If you have a fractional rig with no topping lift make sure it's in perfect condition because in most cases the gap between the jib/spinnaker halyard and the top of the mast is too great. Some of the 9/10 rigs are an exception, but it's 10x more difficult up there than talking about it on a forum.

Why this precaution? The most common reason for going aloft is a broken halyard.
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Old 22-08-2012, 14:49   #21
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Quote:
Originally Posted by nosmo
Well, it just happened to me: on my Beneteau 31 the main halyard broke (at the shakle) during a race. back to the dock, I made it up the mast using the spinaker hlyd. the fractional rig allowed me to get up to the top of the forestay, but there're still 4 feets to go up to the top. there's only one sheave at the top (for the broken main hlyd) and I don't want to use the topping lift: the block is on the side of the mast, WAY to small to look safe.
So the only solution I see is muscle up the last 4 feet from the top of the forestay and try to use an extra line and carabiner to secure my position on top of the mast during the time it'll take to feed in the new hlyd into the mast. Any other suggestions before I risk my life up there? ;-)

Olivier
Okay my plan "B" is this. Wear a fall harness that is secured to the jib halyard while going up the spinnaker halyard. Then ascend the last distance using prussik knots the harness is your safety. At the worst time you will be 4 feet above the jib halyard sheeve so the maximum fall is 8 feet. That is better than hitting the deck and damaging th balsa core. We know how hard that is to fix!

My plan "A"? Write a check to a rigger with proof of insurance. At 57 my bones will take longer to heal and the time I miss sailing recovering is worth the money.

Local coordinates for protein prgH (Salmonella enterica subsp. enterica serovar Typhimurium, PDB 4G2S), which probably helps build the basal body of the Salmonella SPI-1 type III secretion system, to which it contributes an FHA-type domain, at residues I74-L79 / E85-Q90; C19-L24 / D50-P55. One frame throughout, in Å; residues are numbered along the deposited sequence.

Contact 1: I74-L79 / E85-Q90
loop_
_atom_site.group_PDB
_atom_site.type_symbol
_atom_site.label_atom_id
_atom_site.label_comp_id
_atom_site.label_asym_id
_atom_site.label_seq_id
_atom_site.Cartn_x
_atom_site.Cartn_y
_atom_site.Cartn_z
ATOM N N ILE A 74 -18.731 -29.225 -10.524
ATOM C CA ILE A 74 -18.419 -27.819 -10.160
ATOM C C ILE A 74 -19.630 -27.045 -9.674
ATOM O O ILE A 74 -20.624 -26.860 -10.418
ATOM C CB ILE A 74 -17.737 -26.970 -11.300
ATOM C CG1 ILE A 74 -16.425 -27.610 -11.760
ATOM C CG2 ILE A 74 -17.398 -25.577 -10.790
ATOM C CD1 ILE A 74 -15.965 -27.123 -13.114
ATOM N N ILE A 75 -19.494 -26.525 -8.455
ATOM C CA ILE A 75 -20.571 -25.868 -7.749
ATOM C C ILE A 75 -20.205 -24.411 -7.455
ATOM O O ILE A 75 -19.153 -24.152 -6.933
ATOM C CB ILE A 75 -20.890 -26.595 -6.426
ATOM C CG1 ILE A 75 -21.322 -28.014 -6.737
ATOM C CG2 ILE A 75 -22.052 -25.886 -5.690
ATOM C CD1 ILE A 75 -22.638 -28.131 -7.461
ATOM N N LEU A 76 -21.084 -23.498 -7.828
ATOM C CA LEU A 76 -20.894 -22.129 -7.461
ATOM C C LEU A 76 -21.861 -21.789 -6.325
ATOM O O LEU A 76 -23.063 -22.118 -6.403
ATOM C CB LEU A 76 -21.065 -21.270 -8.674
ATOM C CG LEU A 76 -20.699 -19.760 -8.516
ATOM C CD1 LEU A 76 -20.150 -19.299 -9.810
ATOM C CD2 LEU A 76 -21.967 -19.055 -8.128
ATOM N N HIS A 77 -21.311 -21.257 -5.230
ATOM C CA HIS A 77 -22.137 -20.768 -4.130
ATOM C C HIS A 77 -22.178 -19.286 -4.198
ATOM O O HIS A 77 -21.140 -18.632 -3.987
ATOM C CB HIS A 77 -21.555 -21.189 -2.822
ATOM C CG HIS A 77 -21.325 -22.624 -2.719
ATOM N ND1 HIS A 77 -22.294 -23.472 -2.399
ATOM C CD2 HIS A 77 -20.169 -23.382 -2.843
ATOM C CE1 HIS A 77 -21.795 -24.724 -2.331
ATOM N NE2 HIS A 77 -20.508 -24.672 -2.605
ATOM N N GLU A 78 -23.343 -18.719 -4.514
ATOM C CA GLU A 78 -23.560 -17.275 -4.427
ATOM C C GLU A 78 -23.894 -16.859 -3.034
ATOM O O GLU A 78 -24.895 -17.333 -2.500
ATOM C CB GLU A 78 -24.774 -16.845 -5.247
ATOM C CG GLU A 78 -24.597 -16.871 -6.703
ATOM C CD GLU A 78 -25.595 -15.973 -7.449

Bill
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Old 22-08-2012, 14:59   #22
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It is bad enough to climb a mast with one halyard, and do you use the shackle or do you tie a proper climbers figure 8 in the halyard when you climb, but to also climb above your last attachment point by 4 feet in a bosun's chair is a fools mission.

I have well over 10 year climbing experience from my time living in California and I use my climbing harness with an additional chest tether when I go up the mast. If I fell the 8 feet that would result in climbing past your last anchor point by 4 feet I would still likely hurt myself but at least I wouldn't fall out of or tear my bosun's chair and plummet to the deck.

Let's talk physics for a sec. An 8 foot fall equates to a speed of 24.95km/h when you are suddenly stopped. When climbers are lead climbing, climbing with a rope down to their partner and clipping into anchors as they go up, they are using something called a dynamic rope. It stretches which prevents a climber from breaking their back when they fall. Halyards are not dynamic and will stop you immediately.

For this example imagine you try tying your bosun's chair to the roof of your house and make it long enough so it and you are clear of the ground by two feet. Put the chair on and jump off the roof backward. Is it going to hurt? What are the chances anyone but a spry 15 year old will end up with torn back muscles at the very least, if not a head injury from falling out of the chair backwards.

If you don't have mast steps, get them, at least for the last four feet, then you can use a bosun chair and a chest harness with proper crotch straps, or better yet a $60 climbing harness which is so much more comfortable anyway, and two short tethers to climb the last bit safely by clipping in above your head at each step and always having one clip on before removing the other. The prusik knots are a decent idea if done properly, with d rings and tethers, not just free holding.

300 for your health or life? If you can't afford that for a mistake you made then you probably shouldn't own a boat as this won't be the first or last time you make an expensive mistake owning a boat, it is part and parcel of boat ownership

Be careful, I have seen someone at sea in calm weather decide they were going to run up the mast to get a view of a pass. He didn't feel he had time to strap in. The boat was heeling just enough that he missed the gunnel by a foot when he slipped and fell. We never think it is going to be us.